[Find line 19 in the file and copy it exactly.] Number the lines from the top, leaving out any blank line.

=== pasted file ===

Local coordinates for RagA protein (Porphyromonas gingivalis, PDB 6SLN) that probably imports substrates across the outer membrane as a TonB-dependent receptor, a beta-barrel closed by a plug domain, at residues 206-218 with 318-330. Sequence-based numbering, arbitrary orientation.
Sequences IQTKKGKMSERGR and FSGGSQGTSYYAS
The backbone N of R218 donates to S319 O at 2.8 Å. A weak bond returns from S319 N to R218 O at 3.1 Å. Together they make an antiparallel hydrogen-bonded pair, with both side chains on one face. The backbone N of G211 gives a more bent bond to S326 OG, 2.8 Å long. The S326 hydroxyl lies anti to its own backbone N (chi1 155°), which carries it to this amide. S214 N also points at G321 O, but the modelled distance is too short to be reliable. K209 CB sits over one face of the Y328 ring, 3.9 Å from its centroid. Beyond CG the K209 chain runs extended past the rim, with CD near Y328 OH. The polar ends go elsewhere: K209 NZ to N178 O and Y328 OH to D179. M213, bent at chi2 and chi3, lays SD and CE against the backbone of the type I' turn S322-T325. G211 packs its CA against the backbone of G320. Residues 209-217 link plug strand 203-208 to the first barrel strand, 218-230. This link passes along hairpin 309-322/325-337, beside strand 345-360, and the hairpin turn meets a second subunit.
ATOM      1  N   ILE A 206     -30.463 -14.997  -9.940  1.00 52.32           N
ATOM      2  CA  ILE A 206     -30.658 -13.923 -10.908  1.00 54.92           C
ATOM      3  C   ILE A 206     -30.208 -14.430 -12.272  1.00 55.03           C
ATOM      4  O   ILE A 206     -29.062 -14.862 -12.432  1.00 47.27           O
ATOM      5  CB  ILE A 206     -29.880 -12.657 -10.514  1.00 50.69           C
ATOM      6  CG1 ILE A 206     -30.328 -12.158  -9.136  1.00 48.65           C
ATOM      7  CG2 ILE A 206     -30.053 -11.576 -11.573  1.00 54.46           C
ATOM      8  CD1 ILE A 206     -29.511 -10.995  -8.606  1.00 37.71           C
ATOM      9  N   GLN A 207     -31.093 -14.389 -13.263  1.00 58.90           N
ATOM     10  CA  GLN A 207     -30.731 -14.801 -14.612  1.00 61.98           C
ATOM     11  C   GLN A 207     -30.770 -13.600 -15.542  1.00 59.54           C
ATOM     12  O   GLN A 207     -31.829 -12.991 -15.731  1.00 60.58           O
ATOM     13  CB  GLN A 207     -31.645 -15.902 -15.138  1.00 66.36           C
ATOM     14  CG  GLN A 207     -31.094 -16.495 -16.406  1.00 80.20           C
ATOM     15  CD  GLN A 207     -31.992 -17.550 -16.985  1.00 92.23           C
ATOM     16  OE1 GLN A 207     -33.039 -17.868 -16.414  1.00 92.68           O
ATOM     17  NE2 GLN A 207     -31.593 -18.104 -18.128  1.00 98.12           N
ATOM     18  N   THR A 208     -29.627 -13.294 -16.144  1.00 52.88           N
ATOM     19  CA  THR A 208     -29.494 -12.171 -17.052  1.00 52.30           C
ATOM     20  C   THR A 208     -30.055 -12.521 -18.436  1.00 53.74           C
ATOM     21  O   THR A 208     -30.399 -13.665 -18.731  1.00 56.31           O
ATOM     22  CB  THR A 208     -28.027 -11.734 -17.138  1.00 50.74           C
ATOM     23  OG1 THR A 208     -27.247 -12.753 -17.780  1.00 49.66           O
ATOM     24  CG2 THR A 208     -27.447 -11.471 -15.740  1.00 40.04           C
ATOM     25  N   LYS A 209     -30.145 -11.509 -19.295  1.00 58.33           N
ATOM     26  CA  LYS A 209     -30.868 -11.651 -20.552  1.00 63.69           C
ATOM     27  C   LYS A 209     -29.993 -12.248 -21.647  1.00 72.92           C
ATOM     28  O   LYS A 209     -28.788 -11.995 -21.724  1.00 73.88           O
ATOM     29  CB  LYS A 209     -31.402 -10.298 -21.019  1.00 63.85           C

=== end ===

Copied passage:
ATOM     16  OE1 GLN A 207     -33.039 -17.868 -16.414  1.00 92.68           O